I had a similar situation with my OB/GYN. I had been in for my annual a few weeks before d-day, so he was joking when he walked in that I must have missed him to come back so soon.

      As soon as he saw my face, he asked what happened and was so kind while I shared my story. I had felt so humiliated when I walked into the office that day, but he made sure I knew I was not alone and told me that everything would be ok. He said he had just seen me, everything was fine, but we were going to run all the tests to be sure. It felt strange to rely on him in that moment, but he truly made me feel better with his compassion & kindness.

    • I too burst into tears when I asked an ER doctor I was seeing because of an excruciating ear pain I was having in the days that followed DDay#2 for STD tests. My immunity has taken a nose dive and I developed otitis media. She was very warm and understanding, asked me kindly if I wanted to talk about my story, requested the tests she could and referred me to a specialist for further tests. I got lucky it was near midnight and there was nobody in the waiting room so we could take time to talk. It was only by the end of the appointment that I mustered the courage I needed to ask to be tested. It was almost an impulse. I still can feel the humiliation of sharing face to face this horrible story with a stranger, albeit a sympathetic one. The specialist I saw by her referral gave me more of a dude’s tough love. A little too rough. I recall him saying, sympathetically but sternly: “don’t you ever take this woman back; she doens’t repect you; she thinks you are a fool; you’re still young and handsome, there will be plenty of woman wanting to get you laid”. Anyway, I am very grateful to these people; they were both very professional but also deeply human and understanding. They all contributed to saving my life and keeping me (able to function) in my kids life. So much gratitude for so many people!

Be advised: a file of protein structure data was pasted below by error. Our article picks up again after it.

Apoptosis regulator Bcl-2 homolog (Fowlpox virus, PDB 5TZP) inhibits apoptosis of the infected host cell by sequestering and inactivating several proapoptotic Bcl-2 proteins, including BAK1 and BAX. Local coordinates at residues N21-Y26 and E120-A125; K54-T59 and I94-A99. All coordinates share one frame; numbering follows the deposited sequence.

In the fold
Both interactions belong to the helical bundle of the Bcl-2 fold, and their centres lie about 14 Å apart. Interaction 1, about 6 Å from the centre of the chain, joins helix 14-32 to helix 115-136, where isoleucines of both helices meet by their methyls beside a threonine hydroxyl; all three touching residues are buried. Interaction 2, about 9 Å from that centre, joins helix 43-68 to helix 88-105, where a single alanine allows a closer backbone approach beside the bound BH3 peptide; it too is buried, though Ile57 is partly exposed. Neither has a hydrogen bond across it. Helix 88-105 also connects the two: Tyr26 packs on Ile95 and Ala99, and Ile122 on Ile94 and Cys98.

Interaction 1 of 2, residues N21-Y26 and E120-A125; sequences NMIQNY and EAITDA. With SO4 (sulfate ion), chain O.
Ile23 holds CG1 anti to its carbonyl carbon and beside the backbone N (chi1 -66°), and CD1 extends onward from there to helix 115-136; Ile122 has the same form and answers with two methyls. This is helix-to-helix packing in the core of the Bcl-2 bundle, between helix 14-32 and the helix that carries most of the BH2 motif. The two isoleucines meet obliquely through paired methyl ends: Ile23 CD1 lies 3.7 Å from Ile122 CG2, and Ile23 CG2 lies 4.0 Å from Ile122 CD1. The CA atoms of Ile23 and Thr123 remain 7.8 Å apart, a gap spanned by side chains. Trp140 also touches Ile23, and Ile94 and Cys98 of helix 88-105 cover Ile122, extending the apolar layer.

• i cannot agree more. after d-day, i went into my GP requesting STI testing and she sat with me, asking questions. then she asked me to come in every 2 weeks for “follow-up”. this arrangement went on for 3 months.

    i floundered. during that time, she ensured i had my team and asked questions of me. “what do YOU want?” and “is that acceptable to you?” after the final ridiculous marriage counselling session, i finally realized what the fuck was going on, and told the X to move out. i didn’t need my GP in the same way.

    when i went in for my annual PAP, she told me that she has had a lot of patients who are chumps, that she maintains the idea that “but for the grace of god, go i” and it’s important to her to support women. then she asked me to come in whenever i want to just to catch up.

    i’ve had my GP for 30 years and, although i liked her, i didn’t feel particularly close. but she extended such care and compassion to me during a difficult time and i’m GRATEFUL.

  • Yes, our long-term internist was amazing after my ex took off. He had seen us both for years, but he gave me a similar list and the talk about not being embarrassed that I was a mess and how important the STI test was and to do a retest in six months. He also talked about sleep and exercise. Then he shared that his first wife had taken off several years before and that he was remarried. Ironically she went to the same area of the country where my ex went to.

    Ah yes, he understood.